Despite being qualified as a “dangerous organization” and flagged for hate speech, Facebook refrained from taking action against Hindutva nationalist organization Bajrang Dal due to political and business considerations and concern for the safety of its employees, a report by The Wall Street Journal said on Sunday.
Even though the social-media company’s safety team earlier this year concluded that Bajrang Dal supported violence against minorities, it dithered to act against the group following warnings that cracking down might endanger both the company’s business prospects and its staff in India.
The exclusive Wall Street Journal report said: “Besides risking infuriating India’s ruling Hindu nationalist politicians, banning Bajrang Dal might precipitate physical attacks against Facebook personnel or facilities.”
“Such conflicting concerns underscore the struggle Facebook faces in policing hate speech that exists in the vast sea of content posted to its platform around the world,” WSJ’s Jeff Horwitz and Newley Purnell wrote in the report, adding that the case is complicated in India—Facebook’s largest market by users.
Besides, a group of Facebook employees is known to have said in an internal letter that the presence of Bajrang Dal on its platform, among other organizations, “casts doubt on the company’s commitment to tackle hate speech in India”, the report mentions.
The Bajrang Dal is part of the Sangh Parivar, the larger family of right-wing organizations affiliated to the Rashtriya Swayamsevak Sangh (RSS). The RSS is also the ideological mentor of the ruling Bharatiya Janata Party.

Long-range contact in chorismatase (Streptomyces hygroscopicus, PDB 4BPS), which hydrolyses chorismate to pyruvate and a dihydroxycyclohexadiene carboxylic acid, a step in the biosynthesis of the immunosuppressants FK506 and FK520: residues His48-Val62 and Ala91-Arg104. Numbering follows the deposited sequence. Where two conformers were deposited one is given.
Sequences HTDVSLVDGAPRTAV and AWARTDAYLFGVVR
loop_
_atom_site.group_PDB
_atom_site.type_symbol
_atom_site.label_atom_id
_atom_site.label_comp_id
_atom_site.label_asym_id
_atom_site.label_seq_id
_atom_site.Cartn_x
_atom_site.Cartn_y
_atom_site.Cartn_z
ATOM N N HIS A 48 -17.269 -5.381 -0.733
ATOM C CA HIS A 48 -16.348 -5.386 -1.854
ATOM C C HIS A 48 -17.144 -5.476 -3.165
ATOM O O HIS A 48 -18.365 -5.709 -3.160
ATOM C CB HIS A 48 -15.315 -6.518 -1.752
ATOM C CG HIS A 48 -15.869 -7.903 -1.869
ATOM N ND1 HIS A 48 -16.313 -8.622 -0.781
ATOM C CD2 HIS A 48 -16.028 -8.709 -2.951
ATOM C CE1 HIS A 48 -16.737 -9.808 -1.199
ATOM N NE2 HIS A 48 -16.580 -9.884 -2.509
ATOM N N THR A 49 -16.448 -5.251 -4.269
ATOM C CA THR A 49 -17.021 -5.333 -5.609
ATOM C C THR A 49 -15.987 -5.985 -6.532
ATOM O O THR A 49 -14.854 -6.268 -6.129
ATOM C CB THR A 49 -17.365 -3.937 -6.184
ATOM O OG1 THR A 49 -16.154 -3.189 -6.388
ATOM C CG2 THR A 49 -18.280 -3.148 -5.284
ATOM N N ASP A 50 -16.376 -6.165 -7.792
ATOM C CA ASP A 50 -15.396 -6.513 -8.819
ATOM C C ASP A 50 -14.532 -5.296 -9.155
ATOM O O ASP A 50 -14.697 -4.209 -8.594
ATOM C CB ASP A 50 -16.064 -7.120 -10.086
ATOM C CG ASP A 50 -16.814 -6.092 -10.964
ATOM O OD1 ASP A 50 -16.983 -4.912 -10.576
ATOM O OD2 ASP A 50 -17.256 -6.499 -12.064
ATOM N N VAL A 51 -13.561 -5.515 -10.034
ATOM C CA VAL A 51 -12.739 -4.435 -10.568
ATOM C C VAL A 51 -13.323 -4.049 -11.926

“Bajrang Dal has more than 2,000 offices across India, and some of its members have undertaken violence against Christians, Muslims and secularists,” the report outlines.
Apart from Bajrang Dal, Facebook’s security team also warned against banning two other right-wing groups, Sanatan Sanstha and Sri Ram Sena, from the platform.
The journal, early in August, published a detailed report on the alleged bias of the company’s policies in favor of the ruling BJP. It reported that the company’s India’s Public Policy Director Ankhi Das opposed the idea of removing incendiary posts by BJP leaders, warning that this could hurt the company’s “commercial interests” in its biggest market, India.
Das stepped down from her position soon after.
On the other hand, the Vishwa Hindu Parishad (VHP), the mother organization of Bajrang Dal, on Monday said that it will initiate legal action against the WSJ for ‘crossing limits’ and ‘insulting India’.
VHP joint general secretary Surendra Jain, who earlier served as the in-charge of Bajrang Dal, said: “If any illegal work is being carried out in India and the government is not able to stop it, are they trying to say that the government is not competent to take action? I feel that WSJ should stay within its limits. They should not try to comment on the internal matters of India,” he said.